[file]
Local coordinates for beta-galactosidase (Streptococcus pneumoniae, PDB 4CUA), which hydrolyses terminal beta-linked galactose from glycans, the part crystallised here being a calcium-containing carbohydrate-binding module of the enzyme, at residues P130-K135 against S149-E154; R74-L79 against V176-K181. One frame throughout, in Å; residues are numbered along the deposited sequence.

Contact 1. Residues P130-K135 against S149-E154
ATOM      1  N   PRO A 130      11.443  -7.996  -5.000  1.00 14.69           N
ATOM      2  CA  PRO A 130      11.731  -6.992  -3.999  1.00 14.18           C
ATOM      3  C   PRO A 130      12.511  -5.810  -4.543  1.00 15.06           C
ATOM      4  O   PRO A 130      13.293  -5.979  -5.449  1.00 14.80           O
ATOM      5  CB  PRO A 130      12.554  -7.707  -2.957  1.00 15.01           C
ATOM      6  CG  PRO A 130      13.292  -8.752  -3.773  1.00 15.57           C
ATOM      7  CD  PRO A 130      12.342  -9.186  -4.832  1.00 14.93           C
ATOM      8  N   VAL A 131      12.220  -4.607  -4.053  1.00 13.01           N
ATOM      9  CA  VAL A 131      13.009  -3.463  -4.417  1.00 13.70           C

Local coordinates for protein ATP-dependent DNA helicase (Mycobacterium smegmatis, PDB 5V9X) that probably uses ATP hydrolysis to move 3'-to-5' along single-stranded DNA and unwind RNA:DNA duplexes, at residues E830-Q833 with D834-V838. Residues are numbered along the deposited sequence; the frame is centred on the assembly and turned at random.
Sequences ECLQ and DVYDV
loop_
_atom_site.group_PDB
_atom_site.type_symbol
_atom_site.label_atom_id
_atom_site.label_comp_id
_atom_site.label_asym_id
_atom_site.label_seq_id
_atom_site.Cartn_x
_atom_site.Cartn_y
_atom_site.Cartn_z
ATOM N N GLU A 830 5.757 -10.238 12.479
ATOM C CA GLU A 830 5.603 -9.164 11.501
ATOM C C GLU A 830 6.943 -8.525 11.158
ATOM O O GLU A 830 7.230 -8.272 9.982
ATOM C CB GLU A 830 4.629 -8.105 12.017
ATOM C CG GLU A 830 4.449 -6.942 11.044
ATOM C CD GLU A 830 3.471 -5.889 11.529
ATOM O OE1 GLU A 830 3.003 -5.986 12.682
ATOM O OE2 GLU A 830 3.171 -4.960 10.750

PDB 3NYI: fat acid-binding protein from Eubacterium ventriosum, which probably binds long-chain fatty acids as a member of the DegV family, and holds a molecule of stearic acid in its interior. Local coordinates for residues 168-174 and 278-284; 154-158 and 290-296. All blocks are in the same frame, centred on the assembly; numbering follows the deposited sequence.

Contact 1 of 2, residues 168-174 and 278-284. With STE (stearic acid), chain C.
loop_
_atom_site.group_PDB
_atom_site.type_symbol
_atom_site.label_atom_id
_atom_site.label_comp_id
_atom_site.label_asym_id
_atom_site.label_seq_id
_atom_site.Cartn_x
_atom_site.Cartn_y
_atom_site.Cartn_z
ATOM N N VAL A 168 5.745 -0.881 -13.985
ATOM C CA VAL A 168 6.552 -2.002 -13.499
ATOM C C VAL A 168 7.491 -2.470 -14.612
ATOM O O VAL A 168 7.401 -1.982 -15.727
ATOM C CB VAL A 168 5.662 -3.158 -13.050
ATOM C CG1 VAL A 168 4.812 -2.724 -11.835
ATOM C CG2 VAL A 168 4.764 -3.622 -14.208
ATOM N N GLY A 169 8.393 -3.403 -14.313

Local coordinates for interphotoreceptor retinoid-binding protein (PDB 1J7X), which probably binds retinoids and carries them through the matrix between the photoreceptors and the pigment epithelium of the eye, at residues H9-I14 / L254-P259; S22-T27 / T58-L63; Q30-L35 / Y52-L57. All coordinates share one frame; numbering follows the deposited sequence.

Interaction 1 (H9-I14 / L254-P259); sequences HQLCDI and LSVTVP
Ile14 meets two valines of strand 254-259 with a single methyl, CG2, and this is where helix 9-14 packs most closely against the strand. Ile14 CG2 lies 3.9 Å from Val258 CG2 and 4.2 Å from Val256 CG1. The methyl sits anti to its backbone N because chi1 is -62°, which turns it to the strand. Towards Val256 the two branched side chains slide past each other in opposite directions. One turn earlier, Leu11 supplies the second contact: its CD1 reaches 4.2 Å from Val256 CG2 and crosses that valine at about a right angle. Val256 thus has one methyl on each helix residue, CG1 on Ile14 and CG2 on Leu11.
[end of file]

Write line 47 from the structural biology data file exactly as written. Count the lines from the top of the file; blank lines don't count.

ATOM C C VAL A 168 7.491 -2.470 -14.612